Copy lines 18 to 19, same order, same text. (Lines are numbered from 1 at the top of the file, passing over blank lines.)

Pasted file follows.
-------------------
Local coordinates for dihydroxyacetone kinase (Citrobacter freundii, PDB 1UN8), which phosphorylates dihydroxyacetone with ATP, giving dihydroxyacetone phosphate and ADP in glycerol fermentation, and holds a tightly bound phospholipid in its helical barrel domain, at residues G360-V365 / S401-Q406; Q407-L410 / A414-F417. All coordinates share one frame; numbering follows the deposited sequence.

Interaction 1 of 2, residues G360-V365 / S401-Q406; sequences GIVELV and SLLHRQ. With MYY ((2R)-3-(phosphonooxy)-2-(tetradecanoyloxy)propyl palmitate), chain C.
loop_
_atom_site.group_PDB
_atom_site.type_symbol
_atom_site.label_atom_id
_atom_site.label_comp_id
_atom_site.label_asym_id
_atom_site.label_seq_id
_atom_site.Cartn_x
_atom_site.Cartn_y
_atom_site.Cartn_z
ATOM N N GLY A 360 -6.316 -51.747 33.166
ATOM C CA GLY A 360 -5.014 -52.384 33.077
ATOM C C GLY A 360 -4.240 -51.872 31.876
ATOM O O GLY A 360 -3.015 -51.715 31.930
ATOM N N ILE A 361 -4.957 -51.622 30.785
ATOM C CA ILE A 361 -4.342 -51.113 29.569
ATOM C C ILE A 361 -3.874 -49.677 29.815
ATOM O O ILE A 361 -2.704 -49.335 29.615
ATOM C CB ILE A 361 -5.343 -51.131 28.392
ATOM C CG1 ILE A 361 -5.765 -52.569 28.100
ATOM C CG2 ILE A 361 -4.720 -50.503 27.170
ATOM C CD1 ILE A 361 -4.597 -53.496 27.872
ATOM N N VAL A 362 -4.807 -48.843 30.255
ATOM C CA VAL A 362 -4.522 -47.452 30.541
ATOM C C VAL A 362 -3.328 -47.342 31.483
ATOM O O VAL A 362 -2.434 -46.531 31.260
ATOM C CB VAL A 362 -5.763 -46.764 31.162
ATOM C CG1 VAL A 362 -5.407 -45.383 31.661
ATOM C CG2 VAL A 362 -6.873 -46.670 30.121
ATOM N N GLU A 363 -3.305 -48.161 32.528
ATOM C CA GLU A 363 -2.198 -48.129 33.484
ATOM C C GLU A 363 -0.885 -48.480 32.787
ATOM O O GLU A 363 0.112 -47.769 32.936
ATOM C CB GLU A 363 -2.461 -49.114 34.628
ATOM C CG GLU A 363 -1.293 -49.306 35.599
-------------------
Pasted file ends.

ATOM C CA ILE A 361 -4.342 -51.113 29.569
ATOM C C ILE A 361 -3.874 -49.677 29.815